FIG. 2 is a partial rear perspective view of a portion of the paper feeder of FIG. 1.
FIG. 3 is a view taken on the line 3--3 of FIG. 2.
FIG. 4 is a view taken on the line 4--4 of FIG. 3.
FIG. 5 is a view taken on the line 5--5 of FIG. 3.DESCRIPTION OF THE PREFERRED EMBODIMENT
FIG. 1 illustrates a paper feeder 10 which is part of a printer 12 that includes a print head 14 that is driven from side to side to print on a sheet of paper 15. The paper feeder 10 feeds the paper by the use of pressure rollers 18, 20 that press the paper against the platen 16 so the paper moves as the platen turns. In order to uniformly feed both opposite sides of the paper as well as its middle portion, the paper feeder uses several pairs of the rollers such as five of them.
During normal feeding of paper, the rollers are resiliently biased upwardly and allowed to adjust their orientation slightly, so each presses firmly towards or against the platen 16 (of course, the rollers can press directly against the platen only when paper is not present). All of the pressure rollers 18, 20 also must be downwardly moveable together, when a release lever 22 is moved in the direction of arrow 24, to permit insertion or removal of paper without turning the platen. Return of the lever 22 to its original position must result in lifting of the pressure rollers to again resiliently press them against the platen. It may be noted that the rollers 18, 20 pass through holes in a paper carriage 26 in moving up and down. The large number of rollers, such as ten of them, combined with the need to normally bias each roller upward against the platen while permitting slight adjustment of roller position, and also combined with the need to enable simultaneous dropping and lifting up of all rollers, has heretofore resulted in the need for large numbers of small parts, with many of them custom machined or cast and with the need for assemblying all of the numberous parts to construct the paper feeder.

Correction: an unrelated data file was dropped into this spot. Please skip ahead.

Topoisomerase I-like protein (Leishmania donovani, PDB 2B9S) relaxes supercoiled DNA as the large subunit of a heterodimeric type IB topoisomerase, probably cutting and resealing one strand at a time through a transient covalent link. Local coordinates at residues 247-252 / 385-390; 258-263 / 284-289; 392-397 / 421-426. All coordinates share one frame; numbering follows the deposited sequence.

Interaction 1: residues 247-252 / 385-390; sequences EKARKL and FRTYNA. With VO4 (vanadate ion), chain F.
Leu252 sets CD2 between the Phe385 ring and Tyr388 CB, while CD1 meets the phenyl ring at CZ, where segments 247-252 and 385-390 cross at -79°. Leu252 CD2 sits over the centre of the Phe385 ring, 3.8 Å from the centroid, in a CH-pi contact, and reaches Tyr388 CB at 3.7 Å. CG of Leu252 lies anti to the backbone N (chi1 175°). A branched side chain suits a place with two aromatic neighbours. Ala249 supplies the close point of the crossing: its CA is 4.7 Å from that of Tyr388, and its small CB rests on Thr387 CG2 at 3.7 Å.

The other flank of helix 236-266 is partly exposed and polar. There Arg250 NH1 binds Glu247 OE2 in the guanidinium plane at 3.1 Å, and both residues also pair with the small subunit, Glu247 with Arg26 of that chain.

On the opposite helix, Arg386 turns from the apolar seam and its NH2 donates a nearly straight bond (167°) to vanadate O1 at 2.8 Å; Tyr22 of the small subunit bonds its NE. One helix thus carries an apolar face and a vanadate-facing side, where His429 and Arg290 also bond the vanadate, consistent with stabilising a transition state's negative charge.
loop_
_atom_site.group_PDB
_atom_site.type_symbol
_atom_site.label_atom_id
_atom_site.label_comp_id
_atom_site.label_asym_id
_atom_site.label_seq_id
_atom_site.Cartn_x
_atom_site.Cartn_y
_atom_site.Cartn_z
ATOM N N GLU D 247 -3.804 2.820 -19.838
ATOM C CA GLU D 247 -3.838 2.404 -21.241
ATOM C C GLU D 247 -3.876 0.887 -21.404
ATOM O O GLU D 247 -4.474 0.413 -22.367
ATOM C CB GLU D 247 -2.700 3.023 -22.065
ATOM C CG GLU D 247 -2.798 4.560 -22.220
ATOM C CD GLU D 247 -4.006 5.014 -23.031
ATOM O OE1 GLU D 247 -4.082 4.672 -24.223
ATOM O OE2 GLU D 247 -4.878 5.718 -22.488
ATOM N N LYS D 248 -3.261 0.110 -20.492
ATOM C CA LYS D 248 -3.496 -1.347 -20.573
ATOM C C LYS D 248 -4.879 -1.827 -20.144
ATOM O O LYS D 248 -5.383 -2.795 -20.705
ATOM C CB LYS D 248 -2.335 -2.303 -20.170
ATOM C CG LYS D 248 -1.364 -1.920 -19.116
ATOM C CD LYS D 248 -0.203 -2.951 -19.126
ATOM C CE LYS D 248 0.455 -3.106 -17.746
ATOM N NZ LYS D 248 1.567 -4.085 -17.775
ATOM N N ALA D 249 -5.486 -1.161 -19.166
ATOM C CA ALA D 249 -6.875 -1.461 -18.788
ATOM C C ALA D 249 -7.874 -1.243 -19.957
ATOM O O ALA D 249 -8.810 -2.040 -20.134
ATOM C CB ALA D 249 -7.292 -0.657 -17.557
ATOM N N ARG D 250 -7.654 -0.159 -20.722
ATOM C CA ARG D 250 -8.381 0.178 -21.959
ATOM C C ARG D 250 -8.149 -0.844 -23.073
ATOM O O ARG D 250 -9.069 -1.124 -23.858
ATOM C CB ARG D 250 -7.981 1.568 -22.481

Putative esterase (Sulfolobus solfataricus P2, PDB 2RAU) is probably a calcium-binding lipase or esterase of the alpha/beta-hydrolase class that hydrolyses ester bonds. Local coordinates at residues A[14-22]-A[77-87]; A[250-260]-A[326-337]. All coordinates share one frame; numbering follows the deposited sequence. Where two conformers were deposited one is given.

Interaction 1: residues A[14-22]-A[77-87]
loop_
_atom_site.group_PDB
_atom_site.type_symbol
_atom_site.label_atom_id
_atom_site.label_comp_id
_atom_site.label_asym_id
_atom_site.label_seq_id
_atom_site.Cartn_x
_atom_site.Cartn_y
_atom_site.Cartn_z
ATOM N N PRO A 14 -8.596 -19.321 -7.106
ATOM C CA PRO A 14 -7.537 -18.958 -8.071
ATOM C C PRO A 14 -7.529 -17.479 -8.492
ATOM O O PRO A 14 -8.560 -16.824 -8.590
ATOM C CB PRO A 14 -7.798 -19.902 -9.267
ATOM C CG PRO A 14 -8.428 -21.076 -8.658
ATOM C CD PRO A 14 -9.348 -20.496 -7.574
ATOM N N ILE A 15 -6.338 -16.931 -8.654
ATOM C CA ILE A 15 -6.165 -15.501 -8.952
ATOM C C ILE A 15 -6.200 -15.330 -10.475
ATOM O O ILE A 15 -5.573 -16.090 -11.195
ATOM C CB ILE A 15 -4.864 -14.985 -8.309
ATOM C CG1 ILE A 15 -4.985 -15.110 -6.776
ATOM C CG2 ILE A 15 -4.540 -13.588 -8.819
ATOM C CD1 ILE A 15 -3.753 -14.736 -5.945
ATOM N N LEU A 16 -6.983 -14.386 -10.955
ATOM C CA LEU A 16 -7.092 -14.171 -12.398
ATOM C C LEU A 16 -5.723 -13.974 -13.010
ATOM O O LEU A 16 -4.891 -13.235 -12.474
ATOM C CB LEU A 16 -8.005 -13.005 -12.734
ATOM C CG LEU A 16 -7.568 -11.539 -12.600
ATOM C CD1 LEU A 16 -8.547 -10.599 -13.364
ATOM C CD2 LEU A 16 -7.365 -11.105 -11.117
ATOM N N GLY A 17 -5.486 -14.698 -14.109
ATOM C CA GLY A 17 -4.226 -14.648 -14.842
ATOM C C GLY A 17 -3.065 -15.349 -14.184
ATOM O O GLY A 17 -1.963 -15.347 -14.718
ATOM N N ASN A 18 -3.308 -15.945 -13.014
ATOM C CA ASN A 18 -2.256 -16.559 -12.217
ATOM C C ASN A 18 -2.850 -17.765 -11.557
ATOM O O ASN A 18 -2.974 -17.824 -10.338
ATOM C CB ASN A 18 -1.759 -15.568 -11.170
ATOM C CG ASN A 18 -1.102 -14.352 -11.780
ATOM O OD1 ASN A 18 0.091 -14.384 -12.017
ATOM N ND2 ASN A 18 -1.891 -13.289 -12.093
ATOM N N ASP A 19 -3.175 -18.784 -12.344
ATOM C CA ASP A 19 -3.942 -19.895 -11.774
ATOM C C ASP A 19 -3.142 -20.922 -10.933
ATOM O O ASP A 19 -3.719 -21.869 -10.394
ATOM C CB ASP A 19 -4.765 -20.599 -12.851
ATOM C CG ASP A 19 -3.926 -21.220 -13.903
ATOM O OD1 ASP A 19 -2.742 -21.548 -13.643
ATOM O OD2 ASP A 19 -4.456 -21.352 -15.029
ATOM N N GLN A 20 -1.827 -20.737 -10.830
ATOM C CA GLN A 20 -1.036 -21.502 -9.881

In accordance with the present invention, the mounting of the multiple pressure rollers 18, 20 is simplified by the use of leaf springs 30. Each leaf spring has an inner end 32 that is mounted on a shaft 34 of noncircular cross-section, and an outer end 36 that supports a roller assembly 38 that includes the pressure rollers 18, 20. As shown in FIG. 2, each leaf spring 30 has a pair of tabs 40, 42 at the opposite sides of its inner end 32, which are wider than the pressure rollers. The tabs are bent down to extend by about a right angle from the major or planar leaf portion 44 of the leaf spring which lies largely in a plane. Each tab has a hole 46 which closely receives the shaft 34, to prevent the leaf spring from pivoting about the length or axis 48 of the shaft.
The shaft is pivotally mounted about its axis 48 on the frame 50 of the paper feeder machine. This permits the shaft, which is usually in a holding position wherein the rollers press against the platen, and the leaf spring is bent (as shown in FIG. 3 where the leaf is bent from its plane 51), to be pivoted in the direction of arrow 52 (FIG. 2) to a release position. In the release position of the shaft, the leaf springs are bent by less or are substantially flat, and the pressure rollers are lowered to release the paper. A spring 54 extending between the frame and a cam follower 56, urges the shaft to pivot when the release lever 22 is moved to the release position.